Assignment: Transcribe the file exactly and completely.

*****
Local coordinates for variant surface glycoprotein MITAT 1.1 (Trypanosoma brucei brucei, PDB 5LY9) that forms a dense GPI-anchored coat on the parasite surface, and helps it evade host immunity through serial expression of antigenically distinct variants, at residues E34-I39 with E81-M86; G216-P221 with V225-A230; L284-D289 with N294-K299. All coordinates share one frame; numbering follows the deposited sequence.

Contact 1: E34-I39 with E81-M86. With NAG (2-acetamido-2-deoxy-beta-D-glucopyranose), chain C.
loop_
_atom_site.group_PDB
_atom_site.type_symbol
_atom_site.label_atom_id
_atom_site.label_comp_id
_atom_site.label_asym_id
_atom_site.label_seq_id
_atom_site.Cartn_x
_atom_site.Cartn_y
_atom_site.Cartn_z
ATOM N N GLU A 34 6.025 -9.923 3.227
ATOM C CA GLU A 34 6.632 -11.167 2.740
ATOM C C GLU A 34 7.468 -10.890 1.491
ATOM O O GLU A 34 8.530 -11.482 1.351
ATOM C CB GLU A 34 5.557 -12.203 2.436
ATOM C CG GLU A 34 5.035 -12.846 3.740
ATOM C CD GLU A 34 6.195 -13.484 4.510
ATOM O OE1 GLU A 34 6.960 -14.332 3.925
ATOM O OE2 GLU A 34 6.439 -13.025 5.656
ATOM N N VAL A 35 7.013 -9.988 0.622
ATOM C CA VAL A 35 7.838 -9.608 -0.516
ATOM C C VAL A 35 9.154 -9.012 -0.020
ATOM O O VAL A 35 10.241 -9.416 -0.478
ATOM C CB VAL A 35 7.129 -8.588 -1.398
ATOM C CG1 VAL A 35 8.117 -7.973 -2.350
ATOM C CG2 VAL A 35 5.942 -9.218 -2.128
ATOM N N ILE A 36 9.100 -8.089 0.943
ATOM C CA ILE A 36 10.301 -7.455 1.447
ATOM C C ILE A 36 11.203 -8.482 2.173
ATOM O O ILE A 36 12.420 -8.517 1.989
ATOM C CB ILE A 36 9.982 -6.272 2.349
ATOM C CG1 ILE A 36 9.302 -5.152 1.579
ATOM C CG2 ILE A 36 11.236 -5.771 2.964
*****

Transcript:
Local coordinates for variant surface glycoprotein MITAT 1.1 (Trypanosoma brucei brucei, PDB 5LY9) that forms a dense GPI-anchored coat on the parasite surface, and helps it evade host immunity through serial expression of antigenically distinct variants, at residues E34-I39 with E81-M86; G216-P221 with V225-A230; L284-D289 with N294-K299. All coordinates share one frame; numbering follows the deposited sequence.

Contact 1: E34-I39 with E81-M86. With NAG (2-acetamido-2-deoxy-beta-D-glucopyranose), chain C.
loop_
_atom_site.group_PDB
_atom_site.type_symbol
_atom_site.label_atom_id
_atom_site.label_comp_id
_atom_site.label_asym_id
_atom_site.label_seq_id
_atom_site.Cartn_x
_atom_site.Cartn_y
_atom_site.Cartn_z
ATOM N N GLU A 34 6.025 -9.923 3.227
ATOM C CA GLU A 34 6.632 -11.167 2.740
ATOM C C GLU A 34 7.468 -10.890 1.491
ATOM O O GLU A 34 8.530 -11.482 1.351
ATOM C CB GLU A 34 5.557 -12.203 2.436
ATOM C CG GLU A 34 5.035 -12.846 3.740
ATOM C CD GLU A 34 6.195 -13.484 4.510
ATOM O OE1 GLU A 34 6.960 -14.332 3.925
ATOM O OE2 GLU A 34 6.439 -13.025 5.656
ATOM N N VAL A 35 7.013 -9.988 0.622
ATOM C CA VAL A 35 7.838 -9.608 -0.516
ATOM C C VAL A 35 9.154 -9.012 -0.020
ATOM O O VAL A 35 10.241 -9.416 -0.478
ATOM C CB VAL A 35 7.129 -8.588 -1.398
ATOM C CG1 VAL A 35 8.117 -7.973 -2.350
ATOM C CG2 VAL A 35 5.942 -9.218 -2.128
ATOM N N ILE A 36 9.100 -8.089 0.943
ATOM C CA ILE A 36 10.301 -7.455 1.447
ATOM C C ILE A 36 11.203 -8.482 2.173
ATOM O O ILE A 36 12.420 -8.517 1.989
ATOM C CB ILE A 36 9.982 -6.272 2.349
ATOM C CG1 ILE A 36 9.302 -5.152 1.579
ATOM C CG2 ILE A 36 11.236 -5.771 2.964